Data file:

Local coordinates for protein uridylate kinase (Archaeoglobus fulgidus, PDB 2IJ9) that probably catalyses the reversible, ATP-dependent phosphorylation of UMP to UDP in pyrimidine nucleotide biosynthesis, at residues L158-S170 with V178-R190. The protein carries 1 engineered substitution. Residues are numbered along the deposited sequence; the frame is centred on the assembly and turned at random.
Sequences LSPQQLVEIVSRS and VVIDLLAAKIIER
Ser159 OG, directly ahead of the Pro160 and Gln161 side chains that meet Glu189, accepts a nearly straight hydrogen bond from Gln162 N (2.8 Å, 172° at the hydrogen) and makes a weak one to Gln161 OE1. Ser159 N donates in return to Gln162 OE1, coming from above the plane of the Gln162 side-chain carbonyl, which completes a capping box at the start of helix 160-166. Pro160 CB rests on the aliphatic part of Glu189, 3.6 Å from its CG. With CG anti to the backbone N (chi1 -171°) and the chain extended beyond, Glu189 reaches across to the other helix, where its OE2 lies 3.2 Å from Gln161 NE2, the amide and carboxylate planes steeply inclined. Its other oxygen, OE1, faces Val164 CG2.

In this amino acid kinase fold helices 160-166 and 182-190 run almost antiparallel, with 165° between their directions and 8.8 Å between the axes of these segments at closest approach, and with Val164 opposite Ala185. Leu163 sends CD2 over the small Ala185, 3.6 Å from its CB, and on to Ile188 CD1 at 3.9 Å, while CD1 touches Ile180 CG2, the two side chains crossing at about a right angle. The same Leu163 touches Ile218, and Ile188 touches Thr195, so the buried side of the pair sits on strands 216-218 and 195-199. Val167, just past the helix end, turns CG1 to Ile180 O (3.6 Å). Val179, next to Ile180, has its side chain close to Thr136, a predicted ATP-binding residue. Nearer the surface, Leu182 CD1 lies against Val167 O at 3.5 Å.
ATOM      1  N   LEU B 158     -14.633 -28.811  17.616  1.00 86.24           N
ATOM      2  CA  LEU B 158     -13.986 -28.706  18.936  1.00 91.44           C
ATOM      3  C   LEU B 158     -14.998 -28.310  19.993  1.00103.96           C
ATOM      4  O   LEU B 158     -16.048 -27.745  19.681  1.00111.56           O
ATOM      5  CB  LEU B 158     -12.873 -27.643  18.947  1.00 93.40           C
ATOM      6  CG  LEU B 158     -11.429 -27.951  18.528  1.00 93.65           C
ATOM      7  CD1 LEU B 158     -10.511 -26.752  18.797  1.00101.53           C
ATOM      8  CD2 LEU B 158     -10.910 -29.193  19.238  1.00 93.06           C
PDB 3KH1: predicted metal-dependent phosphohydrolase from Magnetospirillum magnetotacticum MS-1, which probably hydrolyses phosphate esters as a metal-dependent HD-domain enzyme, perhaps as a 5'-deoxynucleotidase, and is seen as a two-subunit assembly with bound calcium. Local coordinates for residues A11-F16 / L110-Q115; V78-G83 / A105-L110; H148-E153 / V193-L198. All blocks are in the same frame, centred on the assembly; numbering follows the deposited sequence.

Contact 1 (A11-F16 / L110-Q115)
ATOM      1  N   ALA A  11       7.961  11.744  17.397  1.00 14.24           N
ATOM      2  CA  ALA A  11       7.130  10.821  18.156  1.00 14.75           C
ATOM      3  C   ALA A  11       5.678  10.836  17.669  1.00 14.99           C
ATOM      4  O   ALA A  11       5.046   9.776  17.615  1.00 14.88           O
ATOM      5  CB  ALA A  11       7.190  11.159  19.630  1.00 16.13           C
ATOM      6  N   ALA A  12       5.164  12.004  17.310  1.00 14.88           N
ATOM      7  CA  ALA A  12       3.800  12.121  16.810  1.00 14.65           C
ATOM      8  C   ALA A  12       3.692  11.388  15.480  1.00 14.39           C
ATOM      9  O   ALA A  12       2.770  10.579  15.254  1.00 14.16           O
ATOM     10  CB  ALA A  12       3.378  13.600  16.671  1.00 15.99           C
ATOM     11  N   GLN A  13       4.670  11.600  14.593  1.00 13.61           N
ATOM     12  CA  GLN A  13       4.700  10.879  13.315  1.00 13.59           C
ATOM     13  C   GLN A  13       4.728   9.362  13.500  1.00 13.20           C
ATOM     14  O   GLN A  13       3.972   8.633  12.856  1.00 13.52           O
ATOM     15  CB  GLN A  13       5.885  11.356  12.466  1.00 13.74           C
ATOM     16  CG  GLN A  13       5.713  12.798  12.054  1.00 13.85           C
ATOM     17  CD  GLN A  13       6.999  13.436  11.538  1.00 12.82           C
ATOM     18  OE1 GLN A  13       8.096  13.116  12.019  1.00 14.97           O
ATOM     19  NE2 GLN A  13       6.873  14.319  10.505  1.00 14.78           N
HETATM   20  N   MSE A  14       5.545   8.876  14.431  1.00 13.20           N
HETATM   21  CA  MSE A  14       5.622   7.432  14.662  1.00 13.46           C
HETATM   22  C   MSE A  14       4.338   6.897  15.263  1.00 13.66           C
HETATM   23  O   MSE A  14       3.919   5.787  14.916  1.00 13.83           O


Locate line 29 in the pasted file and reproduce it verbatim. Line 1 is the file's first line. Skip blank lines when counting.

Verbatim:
ATOM     15  CB  GLN A  13       5.885  11.356  12.466  1.00 13.74           C